The Michigan State Spartans will wear warm-up shirts that read,"We talk, we listen" on the front and "It's not about me, it's about us," before basketball games this season, according to Kyle Austin of MLive.com.
Head coach Tom Izzo confirmed that the shirts came about after "multiple team meetings about social injustices, touching on race, religion and other social issues," per Austin.
"We felt like saying nothing was not right, because we all agree that there are social injustices," Izzo noted. "We thought making certain things too big of a deal, we've got a job to do, and that job is to win basketball games. If somehow we can bring the two together, then we've accomplished something."
"We felt that there were too many people talking and not enough people listening," he added. "Everybody has an opinion and everybody talks about things and not a lot gets done."
He also noted that the team felt compelled to take some sort of action, per Brendan F. Quinn of The Athletic:
Izzo added that the team wouldn't be protesting during the national anthem and would continue to stand with hands on hearts during the anthem before games.
The "It's not about me, it's about us," quote originated from star sophomore Miles Bridges in April, precluding his decision to return to school for another year rather than enter the NBA draft:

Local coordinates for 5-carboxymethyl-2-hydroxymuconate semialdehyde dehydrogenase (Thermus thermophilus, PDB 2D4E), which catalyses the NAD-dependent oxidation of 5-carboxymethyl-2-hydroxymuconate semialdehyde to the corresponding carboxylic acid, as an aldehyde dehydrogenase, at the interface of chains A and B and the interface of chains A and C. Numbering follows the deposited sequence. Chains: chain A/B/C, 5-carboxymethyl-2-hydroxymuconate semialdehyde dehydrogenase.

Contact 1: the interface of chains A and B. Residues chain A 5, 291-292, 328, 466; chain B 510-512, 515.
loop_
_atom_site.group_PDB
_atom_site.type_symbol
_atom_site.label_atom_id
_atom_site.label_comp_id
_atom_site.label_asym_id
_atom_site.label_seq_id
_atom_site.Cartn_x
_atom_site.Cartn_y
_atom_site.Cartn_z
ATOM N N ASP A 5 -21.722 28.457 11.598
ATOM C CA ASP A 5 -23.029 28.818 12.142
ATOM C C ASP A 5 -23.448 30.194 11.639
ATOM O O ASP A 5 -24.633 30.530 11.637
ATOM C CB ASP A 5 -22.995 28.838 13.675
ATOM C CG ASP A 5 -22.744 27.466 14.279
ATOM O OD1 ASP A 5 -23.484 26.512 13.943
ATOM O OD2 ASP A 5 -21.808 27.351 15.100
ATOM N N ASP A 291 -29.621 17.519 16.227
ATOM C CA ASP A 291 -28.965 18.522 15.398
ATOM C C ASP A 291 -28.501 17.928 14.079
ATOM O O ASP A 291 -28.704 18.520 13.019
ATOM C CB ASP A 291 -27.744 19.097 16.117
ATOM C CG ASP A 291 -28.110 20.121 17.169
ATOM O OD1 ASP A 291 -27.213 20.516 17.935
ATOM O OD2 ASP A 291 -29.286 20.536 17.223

The shirts come in the wake of the landscape of college and professional athletes protesting police brutality and racial inequality during the playing of the national anthem. The story has become a major point of contention in the NFL, with President Donald Trump chiming in and Colin Kaepernick suing the NFL for collusion, suggesting NFL owners jointly blackballed him from the league due to his political stance.
Izzo maintained that Michigan State's shirts were an attempt to create dialogue rather than inspire further divide.
"We're not trying to capture the moment, we're trying to create a movement, and that is a major statement," he said. "This isn't for show, this isn't to make anybody feel good, it's not to make anybody feel bad."